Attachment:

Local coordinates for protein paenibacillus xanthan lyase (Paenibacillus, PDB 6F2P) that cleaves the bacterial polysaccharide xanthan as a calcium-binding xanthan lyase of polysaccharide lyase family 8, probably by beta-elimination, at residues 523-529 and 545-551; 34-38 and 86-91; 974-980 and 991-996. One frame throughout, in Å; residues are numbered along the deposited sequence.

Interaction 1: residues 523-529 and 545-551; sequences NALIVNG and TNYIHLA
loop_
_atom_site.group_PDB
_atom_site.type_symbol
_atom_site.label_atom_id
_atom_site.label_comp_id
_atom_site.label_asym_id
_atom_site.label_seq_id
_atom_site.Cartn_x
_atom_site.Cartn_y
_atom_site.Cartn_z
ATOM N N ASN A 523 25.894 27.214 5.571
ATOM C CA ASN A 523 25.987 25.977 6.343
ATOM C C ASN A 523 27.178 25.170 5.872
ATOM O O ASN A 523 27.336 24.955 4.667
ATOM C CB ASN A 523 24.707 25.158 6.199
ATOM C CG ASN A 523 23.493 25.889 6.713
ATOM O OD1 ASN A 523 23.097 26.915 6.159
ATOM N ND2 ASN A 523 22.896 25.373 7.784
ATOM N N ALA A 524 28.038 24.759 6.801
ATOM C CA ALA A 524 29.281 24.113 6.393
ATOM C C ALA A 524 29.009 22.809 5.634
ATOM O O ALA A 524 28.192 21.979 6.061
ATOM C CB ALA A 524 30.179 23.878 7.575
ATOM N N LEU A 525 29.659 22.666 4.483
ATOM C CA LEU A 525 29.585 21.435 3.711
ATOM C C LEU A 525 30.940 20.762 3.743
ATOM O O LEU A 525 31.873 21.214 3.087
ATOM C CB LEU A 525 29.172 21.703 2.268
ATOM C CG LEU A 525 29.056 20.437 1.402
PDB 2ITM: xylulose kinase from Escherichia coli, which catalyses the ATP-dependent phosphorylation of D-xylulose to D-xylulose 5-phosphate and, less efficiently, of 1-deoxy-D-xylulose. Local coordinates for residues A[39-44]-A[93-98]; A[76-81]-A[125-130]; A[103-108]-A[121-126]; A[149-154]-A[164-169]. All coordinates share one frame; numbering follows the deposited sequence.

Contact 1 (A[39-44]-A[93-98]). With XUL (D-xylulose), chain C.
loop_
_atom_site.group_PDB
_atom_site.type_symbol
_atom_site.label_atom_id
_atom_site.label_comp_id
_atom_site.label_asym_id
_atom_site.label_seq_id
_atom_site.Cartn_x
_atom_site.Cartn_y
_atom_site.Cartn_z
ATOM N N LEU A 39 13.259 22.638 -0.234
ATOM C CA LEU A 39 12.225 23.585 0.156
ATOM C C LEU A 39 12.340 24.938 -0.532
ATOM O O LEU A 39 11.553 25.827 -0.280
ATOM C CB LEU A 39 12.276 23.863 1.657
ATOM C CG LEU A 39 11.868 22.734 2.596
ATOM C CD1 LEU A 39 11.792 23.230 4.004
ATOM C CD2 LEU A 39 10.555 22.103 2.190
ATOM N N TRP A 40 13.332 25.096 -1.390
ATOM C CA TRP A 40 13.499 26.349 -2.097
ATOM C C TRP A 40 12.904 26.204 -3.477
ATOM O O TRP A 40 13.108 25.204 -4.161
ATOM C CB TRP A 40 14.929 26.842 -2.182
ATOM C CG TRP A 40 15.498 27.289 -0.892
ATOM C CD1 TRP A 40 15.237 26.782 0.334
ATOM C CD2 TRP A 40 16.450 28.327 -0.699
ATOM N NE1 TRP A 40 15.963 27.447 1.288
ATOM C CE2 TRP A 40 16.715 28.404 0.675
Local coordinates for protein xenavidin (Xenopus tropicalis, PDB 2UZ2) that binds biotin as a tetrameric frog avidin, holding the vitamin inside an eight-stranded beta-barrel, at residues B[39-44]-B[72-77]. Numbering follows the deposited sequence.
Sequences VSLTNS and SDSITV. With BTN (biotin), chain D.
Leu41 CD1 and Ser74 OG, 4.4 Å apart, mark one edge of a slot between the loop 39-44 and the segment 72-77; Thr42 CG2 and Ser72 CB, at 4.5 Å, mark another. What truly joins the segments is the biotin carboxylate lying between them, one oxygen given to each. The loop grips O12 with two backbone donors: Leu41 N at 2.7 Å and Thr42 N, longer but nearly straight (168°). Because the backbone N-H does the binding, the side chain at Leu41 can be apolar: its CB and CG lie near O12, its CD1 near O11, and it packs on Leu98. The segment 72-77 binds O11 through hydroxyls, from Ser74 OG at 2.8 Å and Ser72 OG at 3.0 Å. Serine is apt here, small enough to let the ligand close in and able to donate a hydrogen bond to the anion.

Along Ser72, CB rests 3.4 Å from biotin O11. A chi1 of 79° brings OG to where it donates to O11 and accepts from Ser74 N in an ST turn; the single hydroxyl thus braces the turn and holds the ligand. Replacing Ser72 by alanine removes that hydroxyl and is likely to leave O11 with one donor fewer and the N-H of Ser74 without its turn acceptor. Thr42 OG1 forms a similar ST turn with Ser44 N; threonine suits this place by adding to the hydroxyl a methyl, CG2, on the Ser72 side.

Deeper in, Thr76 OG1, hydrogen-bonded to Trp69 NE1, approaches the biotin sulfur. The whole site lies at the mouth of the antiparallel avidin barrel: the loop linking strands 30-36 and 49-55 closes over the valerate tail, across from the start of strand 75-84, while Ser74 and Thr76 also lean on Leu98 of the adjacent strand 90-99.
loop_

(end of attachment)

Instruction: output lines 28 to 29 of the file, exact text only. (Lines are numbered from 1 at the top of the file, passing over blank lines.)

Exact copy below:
ATOM C C LEU A 525 30.940 20.762 3.743
ATOM O O LEU A 525 31.873 21.214 3.087